Illustration: Shaun Yeo; additional design by Tina Tiller
Illustration: Shaun Yeo; additional design by Tina Tiller

Covid-19November 20, 2021

Artist ‘upset and angry’ at anti-vaxxers’ use of his Crying Kiwi image

Illustration: Shaun Yeo; additional design by Tina Tiller
Illustration: Shaun Yeo; additional design by Tina Tiller

Shaun Yeo’s illustration depicting the grief of the Christchurch terror attacks has been co-opted to push anti-mandate rhetoric.

This post was first published on Emily Writes Weekly.

On March 15, 2019, illustrator Shaun Yeo sat down to channel his devastation about the unfolding terrorist attack at the Al Noor Mosque and Linwood Islamic Centre in Christchurch.

Like so many New Zealanders, he was reeling from the horror of the mass shooting and wanted to try to capture how he felt. In doing so, he captured the feeling of the nation with his cartoon ‘Crying Kiwi’, which would become one of the best-known artistic responses to that terrible day.

“I didn’t have any idea of the impact it would make,” he says, “but I remember finishing it and it was really raw. It captured my emotions and you don’t often get that with a drawing. I remember looking at it and thinking: ‘Yes – that represents how I’m feeling’.”

The image quickly went viral, shared thousands of times worldwide. “I had a feeling it was a powerful thing but I didn’t expect it to resonate so much,” he says.

Within a day of posting the image, people were contacting Yeo to ask to buy the image or to pay him for the use of it.

“I was being inundated, people were offering money and trying to make money from it, but it was never created for profit. I never wanted any money from it and I didn’t want other people making money off of it either, that would’ve been wrong.”

Yeo and his wife found themselves pleading with anyone using the image, whether for t-shirts, stickers or posters, that they donate profits to the fund for the victims of the mosque attacks.

“I was clear from the start – I thought it was very wrong to make money from it.”

To avoid the image being used for profit, Yeo licensed it under Creative Commons, making it free for anyone to use. “I wanted to give it to the community, give it to New Zealanders,” he says.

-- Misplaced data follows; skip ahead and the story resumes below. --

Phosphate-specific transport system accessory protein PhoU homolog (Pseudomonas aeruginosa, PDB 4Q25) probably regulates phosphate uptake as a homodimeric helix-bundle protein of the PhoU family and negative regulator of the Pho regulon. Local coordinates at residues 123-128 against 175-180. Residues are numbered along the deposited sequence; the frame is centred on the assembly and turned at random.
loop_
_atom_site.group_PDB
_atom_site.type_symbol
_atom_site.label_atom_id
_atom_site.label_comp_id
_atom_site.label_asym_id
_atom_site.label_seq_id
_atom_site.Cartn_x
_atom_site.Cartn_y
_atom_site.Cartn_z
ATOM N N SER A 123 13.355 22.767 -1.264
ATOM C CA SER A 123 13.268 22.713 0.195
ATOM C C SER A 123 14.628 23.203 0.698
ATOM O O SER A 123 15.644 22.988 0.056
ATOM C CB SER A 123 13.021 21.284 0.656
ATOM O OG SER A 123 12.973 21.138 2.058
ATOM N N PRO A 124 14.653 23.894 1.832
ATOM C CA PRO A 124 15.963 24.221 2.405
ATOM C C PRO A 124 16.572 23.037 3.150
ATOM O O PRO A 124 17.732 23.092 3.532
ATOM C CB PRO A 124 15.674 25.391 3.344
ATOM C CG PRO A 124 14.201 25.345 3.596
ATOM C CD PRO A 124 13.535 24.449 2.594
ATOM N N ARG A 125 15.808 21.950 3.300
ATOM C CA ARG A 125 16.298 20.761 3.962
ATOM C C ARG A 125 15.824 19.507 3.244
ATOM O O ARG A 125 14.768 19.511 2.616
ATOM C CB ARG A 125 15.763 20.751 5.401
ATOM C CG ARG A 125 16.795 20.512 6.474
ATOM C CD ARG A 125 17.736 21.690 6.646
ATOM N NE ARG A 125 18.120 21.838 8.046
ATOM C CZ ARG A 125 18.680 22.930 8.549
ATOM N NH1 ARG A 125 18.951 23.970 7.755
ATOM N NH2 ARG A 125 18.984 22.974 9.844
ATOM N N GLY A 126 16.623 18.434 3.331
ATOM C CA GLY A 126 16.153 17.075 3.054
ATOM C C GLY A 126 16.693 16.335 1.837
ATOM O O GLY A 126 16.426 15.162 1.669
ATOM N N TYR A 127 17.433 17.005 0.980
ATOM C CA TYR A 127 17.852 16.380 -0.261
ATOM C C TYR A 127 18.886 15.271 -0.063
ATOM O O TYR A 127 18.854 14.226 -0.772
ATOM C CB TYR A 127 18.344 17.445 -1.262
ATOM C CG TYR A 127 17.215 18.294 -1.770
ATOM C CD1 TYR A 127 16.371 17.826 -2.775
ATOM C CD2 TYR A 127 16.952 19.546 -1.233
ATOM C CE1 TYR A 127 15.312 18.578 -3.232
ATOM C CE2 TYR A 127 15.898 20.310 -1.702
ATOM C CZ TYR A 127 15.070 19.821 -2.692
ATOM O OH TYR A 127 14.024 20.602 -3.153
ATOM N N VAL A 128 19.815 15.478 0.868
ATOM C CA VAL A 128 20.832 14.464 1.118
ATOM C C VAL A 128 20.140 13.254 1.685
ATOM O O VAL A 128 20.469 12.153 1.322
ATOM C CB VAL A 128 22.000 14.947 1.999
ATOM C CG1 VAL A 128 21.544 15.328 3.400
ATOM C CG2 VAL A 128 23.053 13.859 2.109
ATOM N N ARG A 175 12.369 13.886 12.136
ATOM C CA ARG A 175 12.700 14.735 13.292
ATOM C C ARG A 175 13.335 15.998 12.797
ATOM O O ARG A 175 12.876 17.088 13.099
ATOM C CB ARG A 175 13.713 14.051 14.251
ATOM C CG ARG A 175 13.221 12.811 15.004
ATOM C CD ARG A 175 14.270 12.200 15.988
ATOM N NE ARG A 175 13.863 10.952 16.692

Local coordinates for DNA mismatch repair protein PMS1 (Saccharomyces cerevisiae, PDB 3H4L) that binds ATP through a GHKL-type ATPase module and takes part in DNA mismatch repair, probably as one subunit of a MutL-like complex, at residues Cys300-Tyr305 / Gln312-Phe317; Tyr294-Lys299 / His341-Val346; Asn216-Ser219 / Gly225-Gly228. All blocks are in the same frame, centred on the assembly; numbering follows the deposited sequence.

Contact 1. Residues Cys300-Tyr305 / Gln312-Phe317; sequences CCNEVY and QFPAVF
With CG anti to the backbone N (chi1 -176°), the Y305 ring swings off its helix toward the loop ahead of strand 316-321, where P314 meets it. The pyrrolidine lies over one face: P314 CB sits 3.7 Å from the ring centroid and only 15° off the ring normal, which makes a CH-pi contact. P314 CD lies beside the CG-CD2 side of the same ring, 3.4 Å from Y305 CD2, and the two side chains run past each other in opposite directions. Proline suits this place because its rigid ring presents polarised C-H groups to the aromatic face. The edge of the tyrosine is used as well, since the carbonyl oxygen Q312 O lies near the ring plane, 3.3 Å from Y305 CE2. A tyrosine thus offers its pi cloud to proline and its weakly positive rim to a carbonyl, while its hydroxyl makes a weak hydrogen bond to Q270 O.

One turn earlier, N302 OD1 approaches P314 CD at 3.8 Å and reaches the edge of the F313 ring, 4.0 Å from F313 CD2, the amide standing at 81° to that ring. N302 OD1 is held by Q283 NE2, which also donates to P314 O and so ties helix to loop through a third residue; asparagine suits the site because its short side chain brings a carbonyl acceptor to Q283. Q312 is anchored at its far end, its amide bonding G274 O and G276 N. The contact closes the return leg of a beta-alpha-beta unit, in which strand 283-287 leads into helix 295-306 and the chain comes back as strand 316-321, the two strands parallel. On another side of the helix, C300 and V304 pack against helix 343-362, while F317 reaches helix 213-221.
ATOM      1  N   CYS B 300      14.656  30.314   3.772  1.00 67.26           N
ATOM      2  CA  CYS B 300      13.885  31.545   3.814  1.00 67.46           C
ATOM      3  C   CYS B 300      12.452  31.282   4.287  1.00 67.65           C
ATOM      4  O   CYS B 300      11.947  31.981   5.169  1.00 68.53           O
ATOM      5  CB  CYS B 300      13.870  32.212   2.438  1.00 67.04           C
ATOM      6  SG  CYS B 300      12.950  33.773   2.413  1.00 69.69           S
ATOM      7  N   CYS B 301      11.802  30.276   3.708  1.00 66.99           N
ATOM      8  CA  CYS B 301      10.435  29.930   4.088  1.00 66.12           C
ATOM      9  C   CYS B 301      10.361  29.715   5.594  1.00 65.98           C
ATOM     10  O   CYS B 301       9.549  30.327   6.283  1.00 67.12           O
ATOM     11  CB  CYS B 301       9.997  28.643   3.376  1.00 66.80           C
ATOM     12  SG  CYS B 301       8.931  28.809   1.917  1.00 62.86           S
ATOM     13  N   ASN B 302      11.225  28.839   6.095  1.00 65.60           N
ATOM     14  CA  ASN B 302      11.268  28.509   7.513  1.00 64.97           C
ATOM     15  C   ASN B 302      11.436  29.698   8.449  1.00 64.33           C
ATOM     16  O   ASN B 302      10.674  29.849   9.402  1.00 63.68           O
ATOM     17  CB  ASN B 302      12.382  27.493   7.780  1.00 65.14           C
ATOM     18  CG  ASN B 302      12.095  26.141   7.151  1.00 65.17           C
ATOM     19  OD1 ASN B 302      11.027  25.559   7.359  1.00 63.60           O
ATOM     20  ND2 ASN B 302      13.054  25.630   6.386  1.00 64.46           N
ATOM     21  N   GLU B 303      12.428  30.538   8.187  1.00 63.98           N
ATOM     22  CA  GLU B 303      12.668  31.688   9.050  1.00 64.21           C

“I never imagined it would be used for anything but to remember and recognise the terror attacks.”

The version of Yeo’s artwork that has recently circulated online

This week, the cartoon has again been popping up on social media feeds – but for an awful reason. Anti-vaccination and anti-mandate protestors have repurposed the image to use to push their agenda.

Yeo says he is deeply saddened by the choice to co-opt the cartoon and compare vaccination to the horrific Christchurch terror attack. “I find it really distasteful and quite upsetting. I felt quite emotional seeing it because in my wildest dreams, never did I think people would use it for political gain.”

He’s not the only one. This week I was contacted by many who were disgusted by anti-vaxxers’ use of the Crying Kiwi image.

Says Yeo: “I’m the person who drew the cartoon, but a lot of New Zealanders have taken ownership of it because they understand what it means. I’m as upset and angry as other Kiwis are that they’ve done this. I just find it very distasteful – I thought people would respect it.”

There’s little that can be done to stop the image being used for political purposes, given its Creative Commons licence. All Yeo can do is appeal for empathy.

Asked what he would say to those using the image for their anti-vaccination mandate cause, Yeo says he’d hope they’d consider what it feels like for the families of those who lost loved ones in the terror attacks.

“I would tell them to stop using that image and think about the victims of the tragedy. You can’t separate the Crying Kiwi from that tragedy.”

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